Ladbrokes has slashed its legal panel from around 50 firms to 22 after carrying out a major review that has also seen the FTSE 250 company appoint a non-lawyer to oversee panel relationships and call for firms to end hourly billing by January 2015.
It has also selected a further 10 firms to a specialist panel for areas such as betting and gambling, for which firms including Harris Hagan, DLA Piper and Olswang have been named.
Although details of unsuccessful bidders are unclear, the company confirmed that certain partner moves such as litigator Michael Madden from Ashurst to Winston & Strawn in 2011 and Berwin Leighton Paisner gaming head Hilary Stewart Jones to DLA Piper the same year have resulted in some legal work following the partners to their new firms.
The review was carried out by general counsel and former SJ Berwin partner Jonathan Adelman, who joined the company in 2008 from Hilton Hotels, where he was vice-president and senior counsel. He moved in-house from SJ Berwin in 2003 to Hilton Group, which was taken over by Hilton Hotels in 2006.
Adelman commented: “We split out our work into lots and sub-lots to ensure that firms could pitch for work where they could really add value and to enable them to articulate their granular rather than generic knowledge. Whilst firms have been appointed to the panel indicatively by lot or sub-lot we’re free to pick and choose who to send any particular item of work to, keeping all firms on their toes throughout the four-year term and maintaining price tension between firms during the life of the panel.”
A 2010 review of legal advisers saw Ladbrokes’ roster cut from more than 100 firms to around 50, including around 30 in the UK and Ireland. As part of that review Adelman introduced e-billing to improve efficiency. Almost all matters are now billed monthly using the company’s TyMetrix T360 technology.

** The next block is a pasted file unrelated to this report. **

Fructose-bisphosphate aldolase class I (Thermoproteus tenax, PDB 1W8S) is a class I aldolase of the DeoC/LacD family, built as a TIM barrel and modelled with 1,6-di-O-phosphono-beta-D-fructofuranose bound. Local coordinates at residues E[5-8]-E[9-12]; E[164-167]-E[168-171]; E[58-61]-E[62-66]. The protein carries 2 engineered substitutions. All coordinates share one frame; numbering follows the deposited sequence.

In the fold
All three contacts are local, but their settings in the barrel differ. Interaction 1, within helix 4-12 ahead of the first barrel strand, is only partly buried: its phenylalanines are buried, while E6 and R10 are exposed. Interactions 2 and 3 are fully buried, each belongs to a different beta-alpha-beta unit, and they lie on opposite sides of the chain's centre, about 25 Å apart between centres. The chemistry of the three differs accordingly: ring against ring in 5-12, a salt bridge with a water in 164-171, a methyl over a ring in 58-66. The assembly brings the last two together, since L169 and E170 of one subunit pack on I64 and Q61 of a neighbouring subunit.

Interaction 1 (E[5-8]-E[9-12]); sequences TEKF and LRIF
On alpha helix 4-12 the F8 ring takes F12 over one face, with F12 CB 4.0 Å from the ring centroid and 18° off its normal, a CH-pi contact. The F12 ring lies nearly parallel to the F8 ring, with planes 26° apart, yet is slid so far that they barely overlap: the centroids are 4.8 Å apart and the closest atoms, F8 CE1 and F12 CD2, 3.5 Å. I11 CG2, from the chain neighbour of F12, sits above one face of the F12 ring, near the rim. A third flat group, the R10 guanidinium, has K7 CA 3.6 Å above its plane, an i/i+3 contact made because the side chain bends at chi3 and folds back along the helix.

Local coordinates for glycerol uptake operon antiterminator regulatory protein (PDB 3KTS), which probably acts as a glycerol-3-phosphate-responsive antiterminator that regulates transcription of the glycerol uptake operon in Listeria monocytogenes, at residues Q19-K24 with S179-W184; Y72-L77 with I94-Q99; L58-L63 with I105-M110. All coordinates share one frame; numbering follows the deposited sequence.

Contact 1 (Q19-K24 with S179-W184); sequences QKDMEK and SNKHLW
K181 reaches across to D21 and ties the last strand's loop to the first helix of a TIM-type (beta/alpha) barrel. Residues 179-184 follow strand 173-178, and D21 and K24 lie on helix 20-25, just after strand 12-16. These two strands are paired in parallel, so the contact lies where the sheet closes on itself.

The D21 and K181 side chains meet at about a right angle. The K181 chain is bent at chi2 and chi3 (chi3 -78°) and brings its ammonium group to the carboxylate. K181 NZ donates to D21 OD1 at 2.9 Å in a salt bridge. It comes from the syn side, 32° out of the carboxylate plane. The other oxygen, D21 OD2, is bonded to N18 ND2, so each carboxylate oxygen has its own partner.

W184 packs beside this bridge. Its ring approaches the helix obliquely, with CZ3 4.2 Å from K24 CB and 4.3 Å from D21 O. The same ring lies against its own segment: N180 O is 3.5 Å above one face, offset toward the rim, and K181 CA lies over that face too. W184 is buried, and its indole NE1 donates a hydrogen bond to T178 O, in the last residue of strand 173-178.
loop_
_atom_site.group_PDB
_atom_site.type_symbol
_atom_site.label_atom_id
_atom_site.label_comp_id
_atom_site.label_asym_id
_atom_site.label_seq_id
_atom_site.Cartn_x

Adelman also took advice from Olswang business development head Michelle Elstein on how to carry out the review.
The latest panel revamp gifts member firms a four-year tenure on the roster, with the company also setting a deadline of 1 January 2015 for panellists to have shifted away from hourly billing. The four-year term is part of the company’s Legal Strategic Plan to increase efficiency.
Adelman said: “We felt that a shorter panel term would have just led to a horse trade on hourly rates and we wanted a longer-term, more holistic approach, delivering long-term value and savings, and so we opted for a four-year panel.
“We want to move entirely away from hourly billing by 1 January 2015, so halfway through the panel. A lot of firms on the panel do that already, and we’re moving that way with the other firms.”
The company has also appointed non-lawyer Jade Mcilveen, a member of Adelman’s in-house team, as law firm relationship manager responsible for overseeing ties to outside firms. The company will hold regular account meetings with firms.
Meanwhile, Ladbrokes is planning to carry out a review of its panel of international advisers this year, covering regions including Continental Europe and Asia Pacific.